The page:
Designing for Wildfires: The Importance of Your Neighbors, Sustainability, and Material Selection
Year over year, wildfires are becoming a bigger factor in our lives, and this has to impact how we think about building design in rural lands. As we imagine ways to live and recreate in nature, our industry has always prioritized safety and endurance, but the rapid increase in fire damage and the size of the fires has prompted me to emphasize choices that can help prevent or mitigate damage. These considerations, both material and immaterial, can help plan for the possibility of fire to create smart, enduring spaces, whether for individual homeowners or for the community. I draw these lessons from Signal’s work with Oregon State Parks on the Cottonwood Canyon State Park’s Experience Center, completed in 2018, as well as from our ongoing work, including private residences located in the foothills of mountains in Washington State, Oregon, and California, as well as our work with parks organizations.
Site-Specific Design for Fire zones
Starting with a clear understanding of fire character and site factors, the surroundings of the site in fire-prone country are the most effective place to start. If the property is adjacent to wilderness, it’s important to limit dense vegetation, and manage understory growth and forest floor debris year-round to foster a healthy forest base when fire season arrives. Neighboring properties will have a direct effect on a structure during a wildfire, so working together with your neighbors to prepare could make substantial differences. For example, it’s a great start to separate fuel sources like propane, gas or other flammables from the structure itself, but if a neighbor hasn’t done so, it could invigorate the fire in an adverse way. The same goes for thoughtful landscaping that reduces or minimizes the ignitable ground surfaces around the home like drier, smaller bushes. Following guidelines for vegetation management will minimize fire spread at ground level and limit opportunities for smaller shrubs to ignite tree canopies. A mitigating precaution is the installation of rotary sprinklers, able to soak around the structure, to maintain a level of moisture unwelcoming to embers, as controlling embers can be one of the most effective tools to reduce ignition.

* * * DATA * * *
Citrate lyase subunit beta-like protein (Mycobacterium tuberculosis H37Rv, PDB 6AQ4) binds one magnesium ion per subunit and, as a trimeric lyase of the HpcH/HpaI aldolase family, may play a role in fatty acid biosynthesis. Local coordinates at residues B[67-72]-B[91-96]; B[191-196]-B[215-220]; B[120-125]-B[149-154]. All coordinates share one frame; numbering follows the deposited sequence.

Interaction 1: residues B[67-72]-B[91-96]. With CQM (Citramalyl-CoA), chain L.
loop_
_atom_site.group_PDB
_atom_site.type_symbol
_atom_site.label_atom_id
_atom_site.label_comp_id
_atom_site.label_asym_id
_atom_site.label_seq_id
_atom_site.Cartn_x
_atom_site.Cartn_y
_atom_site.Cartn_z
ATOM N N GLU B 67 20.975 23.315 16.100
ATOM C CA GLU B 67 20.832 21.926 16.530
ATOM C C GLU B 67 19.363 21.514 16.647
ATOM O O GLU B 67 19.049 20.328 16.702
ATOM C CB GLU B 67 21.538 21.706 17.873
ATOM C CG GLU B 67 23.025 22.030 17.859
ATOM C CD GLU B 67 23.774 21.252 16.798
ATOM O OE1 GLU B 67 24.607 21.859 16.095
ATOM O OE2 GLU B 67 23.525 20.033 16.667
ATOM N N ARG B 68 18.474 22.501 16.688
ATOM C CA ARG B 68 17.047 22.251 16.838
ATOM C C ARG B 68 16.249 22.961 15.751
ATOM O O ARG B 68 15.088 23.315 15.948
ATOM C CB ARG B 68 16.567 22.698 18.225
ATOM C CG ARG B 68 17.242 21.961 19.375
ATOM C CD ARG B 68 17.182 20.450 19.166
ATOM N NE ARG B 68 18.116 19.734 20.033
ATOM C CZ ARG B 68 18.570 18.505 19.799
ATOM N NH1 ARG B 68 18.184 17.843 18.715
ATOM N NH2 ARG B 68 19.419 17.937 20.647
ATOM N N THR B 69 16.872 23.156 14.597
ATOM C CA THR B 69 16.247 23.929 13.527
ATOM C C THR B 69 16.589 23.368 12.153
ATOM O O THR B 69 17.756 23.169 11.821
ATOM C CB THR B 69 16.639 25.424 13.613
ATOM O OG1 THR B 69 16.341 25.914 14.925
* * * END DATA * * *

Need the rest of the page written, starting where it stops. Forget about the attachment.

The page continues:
Some communities and counties in fire country foster partnerships–from neighbors and community groups to county and national agencies. Well-managed steps, informed by data, with clear instructions can provide a coordinated effort that serves the region. We have learned from our partners that understanding the ingredients for fire helps inform utilities, too, of the steps they can take to address it–before it happens. This site-specific data is a key step in reducing the very ignition of a fire. A wide-angle view of fire danger can apply to any scale of project. Where utilities consider miles of terrain, neighbors can evaluate and act on their adjacent properties, and work together through their neighborhood and community groups to engage in larger regional discussions.
Once the site has been evaluated and prepared, designing a fire and heat-resistant building can actually borrow from sustainability approaches. Well-insulated walls and roof and double or triple pane windows will maintain lower interior temperatures, reducing the chance of ignition of the building from the inside. Air sealing–the method used in Passivhaus design–eliminates opportunities for embers to enter the building. Non-combustible siding will reduce opportunities for embers to ignite the surface, and reduce chances for the material to ignite due to heat from a nearby fire. Examples of especially resilient materials include metal siding, steel, concrete, stone, cement board panels, or fire-resistant, treated timbers like Shou Sugi Ban. Including a gypsum or plaster layer under the siding will increase the fire resistive characteristics further. The same considerations apply to decks, shelters, and overhangs, where opting for fire resistive materials with thoughtful detailing beneath will prevent a fire from carrying through to the structure. Fire suppression mechanisms like sprinklers inside the building can reduce loss and prevent flame spread if the building does ignite.